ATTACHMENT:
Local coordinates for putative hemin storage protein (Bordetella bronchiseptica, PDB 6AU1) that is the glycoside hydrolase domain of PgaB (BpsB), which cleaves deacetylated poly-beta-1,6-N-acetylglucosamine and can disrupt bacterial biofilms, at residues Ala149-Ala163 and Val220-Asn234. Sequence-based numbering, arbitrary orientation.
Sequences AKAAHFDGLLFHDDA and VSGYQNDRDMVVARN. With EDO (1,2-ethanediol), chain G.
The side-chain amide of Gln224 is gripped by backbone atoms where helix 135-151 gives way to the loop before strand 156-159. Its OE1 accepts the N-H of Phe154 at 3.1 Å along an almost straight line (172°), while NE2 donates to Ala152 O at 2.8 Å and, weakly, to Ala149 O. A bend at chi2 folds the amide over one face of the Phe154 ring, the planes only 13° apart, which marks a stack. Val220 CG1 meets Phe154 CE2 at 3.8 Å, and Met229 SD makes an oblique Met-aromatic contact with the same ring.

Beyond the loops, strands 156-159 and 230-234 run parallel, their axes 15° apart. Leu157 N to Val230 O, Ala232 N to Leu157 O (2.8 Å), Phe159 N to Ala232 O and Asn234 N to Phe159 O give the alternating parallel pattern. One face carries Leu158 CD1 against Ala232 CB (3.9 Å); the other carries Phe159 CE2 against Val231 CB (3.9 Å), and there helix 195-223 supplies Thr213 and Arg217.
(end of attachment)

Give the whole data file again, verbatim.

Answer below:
Local coordinates for putative hemin storage protein (Bordetella bronchiseptica, PDB 6AU1) that is the glycoside hydrolase domain of PgaB (BpsB), which cleaves deacetylated poly-beta-1,6-N-acetylglucosamine and can disrupt bacterial biofilms, at residues Ala149-Ala163 and Val220-Asn234. Sequence-based numbering, arbitrary orientation.
Sequences AKAAHFDGLLFHDDA and VSGYQNDRDMVVARN. With EDO (1,2-ethanediol), chain G.
The side-chain amide of Gln224 is gripped by backbone atoms where helix 135-151 gives way to the loop before strand 156-159. Its OE1 accepts the N-H of Phe154 at 3.1 Å along an almost straight line (172°), while NE2 donates to Ala152 O at 2.8 Å and, weakly, to Ala149 O. A bend at chi2 folds the amide over one face of the Phe154 ring, the planes only 13° apart, which marks a stack. Val220 CG1 meets Phe154 CE2 at 3.8 Å, and Met229 SD makes an oblique Met-aromatic contact with the same ring.

Beyond the loops, strands 156-159 and 230-234 run parallel, their axes 15° apart. Leu157 N to Val230 O, Ala232 N to Leu157 O (2.8 Å), Phe159 N to Ala232 O and Asn234 N to Phe159 O give the alternating parallel pattern. One face carries Leu158 CD1 against Ala232 CB (3.9 Å); the other carries Phe159 CE2 against Val231 CB (3.9 Å), and there helix 195-223 supplies Thr213 and Arg217.